Saturday, October 25, 2008

.a lesson from the teapot.

One of my most favorite quotes of all time came from the mouth of the great artist, Pablo Picasso.  "Every child is an artist.  The problem is how to remain an artist once we grow up."  And although I have claimed this quote for myself, I don't think I truly understood the message behind the words, well at least until now.
During a conversation I had with a dear friend of mine, who happens to be a brilliant floral designer and artist, we came about the subject of "the fear of facing the blank canvas."  I told him that although I was driven to be "creative" I was frustrated by the fact that I couldn't produce anything, or rather that it took FOREVER to come up with an idea.  With his calm, soft rumble for a voice, he said, "You know, it's the times when I approach a canvas and say to myself that I'm just going to experiment and have no expectations.  And you know, when I approach any project with that frame of mind, my best pieces are created."  
I took in what he said and realized that that is exactly what that quote was conveying.  Children have no fear when the crayons and paper are laid out in front of them.  All they see is color and an opportunity to let their imagination spill out.  When the art and craft supplies are brought out, there is usually excitement in the air, as the kids clap their little hands together and shout out their joy for this chance to create.  You see their minds working as groups of circles and lines are formed, colored brushstrokes overlapping.  I don't believe any of them are concerned whether or not their art piece is going to be sold or put up to hang in an art gallery.  They, very simply, create.  Not a worry.  Not a care.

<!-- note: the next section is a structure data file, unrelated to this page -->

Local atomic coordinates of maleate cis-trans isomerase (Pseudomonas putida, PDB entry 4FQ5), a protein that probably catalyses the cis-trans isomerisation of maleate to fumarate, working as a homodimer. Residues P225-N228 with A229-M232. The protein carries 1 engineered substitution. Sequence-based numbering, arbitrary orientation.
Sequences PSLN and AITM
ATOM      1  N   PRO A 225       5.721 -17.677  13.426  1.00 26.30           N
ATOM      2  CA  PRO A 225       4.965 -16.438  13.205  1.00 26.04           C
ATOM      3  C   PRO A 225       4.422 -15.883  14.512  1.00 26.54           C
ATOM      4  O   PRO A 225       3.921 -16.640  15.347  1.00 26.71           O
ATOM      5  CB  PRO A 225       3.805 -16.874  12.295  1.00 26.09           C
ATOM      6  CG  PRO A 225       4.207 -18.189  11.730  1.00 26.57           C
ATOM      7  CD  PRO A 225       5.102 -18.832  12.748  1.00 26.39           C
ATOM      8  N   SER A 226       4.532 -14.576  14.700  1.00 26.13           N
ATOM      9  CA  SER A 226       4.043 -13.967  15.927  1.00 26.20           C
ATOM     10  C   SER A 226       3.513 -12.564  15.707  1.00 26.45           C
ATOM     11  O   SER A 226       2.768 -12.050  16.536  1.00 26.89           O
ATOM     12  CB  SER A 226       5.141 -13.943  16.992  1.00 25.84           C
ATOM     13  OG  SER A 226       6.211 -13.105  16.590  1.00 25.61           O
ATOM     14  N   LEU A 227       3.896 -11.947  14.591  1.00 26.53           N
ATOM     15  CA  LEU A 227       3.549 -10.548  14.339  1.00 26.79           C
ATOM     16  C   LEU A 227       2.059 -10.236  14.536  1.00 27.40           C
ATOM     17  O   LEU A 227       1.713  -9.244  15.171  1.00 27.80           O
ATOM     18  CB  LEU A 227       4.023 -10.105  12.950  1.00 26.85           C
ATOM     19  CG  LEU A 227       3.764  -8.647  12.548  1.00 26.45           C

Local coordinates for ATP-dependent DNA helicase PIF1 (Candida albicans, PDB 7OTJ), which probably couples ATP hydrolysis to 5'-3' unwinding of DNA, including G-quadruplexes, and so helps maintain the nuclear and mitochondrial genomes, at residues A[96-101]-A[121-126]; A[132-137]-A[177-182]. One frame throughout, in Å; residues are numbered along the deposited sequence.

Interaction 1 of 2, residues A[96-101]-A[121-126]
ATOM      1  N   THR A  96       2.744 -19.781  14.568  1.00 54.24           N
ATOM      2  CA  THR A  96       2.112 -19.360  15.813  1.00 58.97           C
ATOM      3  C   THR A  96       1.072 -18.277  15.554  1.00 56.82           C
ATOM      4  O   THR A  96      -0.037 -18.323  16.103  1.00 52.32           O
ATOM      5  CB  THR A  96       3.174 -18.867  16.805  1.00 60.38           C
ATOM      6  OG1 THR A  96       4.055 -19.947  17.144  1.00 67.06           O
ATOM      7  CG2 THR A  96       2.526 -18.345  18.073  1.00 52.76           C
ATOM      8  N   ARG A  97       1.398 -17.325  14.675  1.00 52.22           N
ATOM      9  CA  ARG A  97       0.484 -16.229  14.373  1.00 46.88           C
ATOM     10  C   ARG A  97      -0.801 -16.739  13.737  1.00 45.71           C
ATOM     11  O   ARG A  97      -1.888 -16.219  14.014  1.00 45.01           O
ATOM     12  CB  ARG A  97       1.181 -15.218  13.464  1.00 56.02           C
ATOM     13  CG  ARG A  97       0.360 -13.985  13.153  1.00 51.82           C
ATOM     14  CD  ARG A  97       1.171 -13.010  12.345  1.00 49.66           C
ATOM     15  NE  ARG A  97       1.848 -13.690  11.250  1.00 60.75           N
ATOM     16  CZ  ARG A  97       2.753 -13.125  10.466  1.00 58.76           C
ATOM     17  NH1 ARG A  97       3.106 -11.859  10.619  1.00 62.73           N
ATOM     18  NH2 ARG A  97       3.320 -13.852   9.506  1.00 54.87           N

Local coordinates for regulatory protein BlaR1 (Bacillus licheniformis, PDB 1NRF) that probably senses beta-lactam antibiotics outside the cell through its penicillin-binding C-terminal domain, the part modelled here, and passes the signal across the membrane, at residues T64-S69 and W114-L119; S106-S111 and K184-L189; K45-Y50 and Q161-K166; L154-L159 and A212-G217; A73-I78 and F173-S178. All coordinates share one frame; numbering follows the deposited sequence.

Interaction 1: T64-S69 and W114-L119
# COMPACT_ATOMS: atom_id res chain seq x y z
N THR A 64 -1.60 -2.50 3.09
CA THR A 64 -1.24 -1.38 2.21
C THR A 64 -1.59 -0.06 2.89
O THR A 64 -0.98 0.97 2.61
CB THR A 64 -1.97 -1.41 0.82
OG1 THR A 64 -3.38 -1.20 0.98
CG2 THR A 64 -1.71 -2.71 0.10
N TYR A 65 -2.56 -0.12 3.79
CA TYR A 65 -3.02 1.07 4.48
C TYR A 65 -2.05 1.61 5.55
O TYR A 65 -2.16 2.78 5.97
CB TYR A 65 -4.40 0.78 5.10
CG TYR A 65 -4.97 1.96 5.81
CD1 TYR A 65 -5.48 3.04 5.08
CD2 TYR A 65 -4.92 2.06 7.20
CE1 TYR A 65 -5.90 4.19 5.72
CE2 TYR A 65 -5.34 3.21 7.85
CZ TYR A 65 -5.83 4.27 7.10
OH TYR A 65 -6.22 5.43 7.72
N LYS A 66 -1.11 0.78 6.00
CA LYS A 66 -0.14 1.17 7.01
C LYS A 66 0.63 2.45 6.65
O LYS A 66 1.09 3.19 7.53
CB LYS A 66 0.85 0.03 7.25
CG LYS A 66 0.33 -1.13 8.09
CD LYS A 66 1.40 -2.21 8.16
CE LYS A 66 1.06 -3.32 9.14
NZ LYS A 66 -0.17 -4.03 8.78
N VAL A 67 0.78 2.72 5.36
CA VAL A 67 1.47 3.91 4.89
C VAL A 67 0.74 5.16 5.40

So I took this frame of mind with me when I was invited to accompany my best friend Joani to a pottery party with some other ladies, most of whom I had never met before.  The place we went to was a little studio called  Brushfire Pottery in Green Hills.  The walls are lined with shelves full of different unfinished pottery pieces to paint.  With a small studio fee, you buy the piece you want to paint and once you've done that, you leave it with them to finish with a clear glaze and firing.  After a week, it is ready to pick up.  Well, I found exactly what I wanted to paint as soon as I got there.  A teapot.  Go figure.  I knew what I wanted, and with it being Autumn, I wanted my colors to reflect that.  I grabbed my colors and went to town,  practically oblivious to the fact that there were other people there.  I brushed on my colors, starting first from the top and working my way to the base.  Then I saw an opportunity to use a loofah to dab brown speckles onto my piece.  FINALLY!!  I was filled with confidence and excitement!  I was determined that I was going to have fun!  I didn't try to analyze the outcome of my teapot, or give a care as to what the others thought.  I think the fact that with glazes, since you don't see the results right away, this was probably a good thing.  It meant that I had to have faith that whatever I created was still going to look awesome.  And it does.  I love my little teapot!!

I learned a valuable lesson that night.  Every child is an artist.  We are still that child within.  Sure, not everyone is a Picasso, a Monet, or DaVinci.  But we all can create, all it takes is forgetting all your cares.  Don't worry about anything.  Simply grab your colors and go to town with them!!  You'll be surprised AND delighted at the outcome.  I know I did!  ;o)


  1. Your little pot is beautiful. It should be cherished because of the lesson it taught you and the beauty it will bring to you each Autumn... well done!


  2. just found your blog. i love it ! thank you !


Just so you know. . . you've already brightened my day!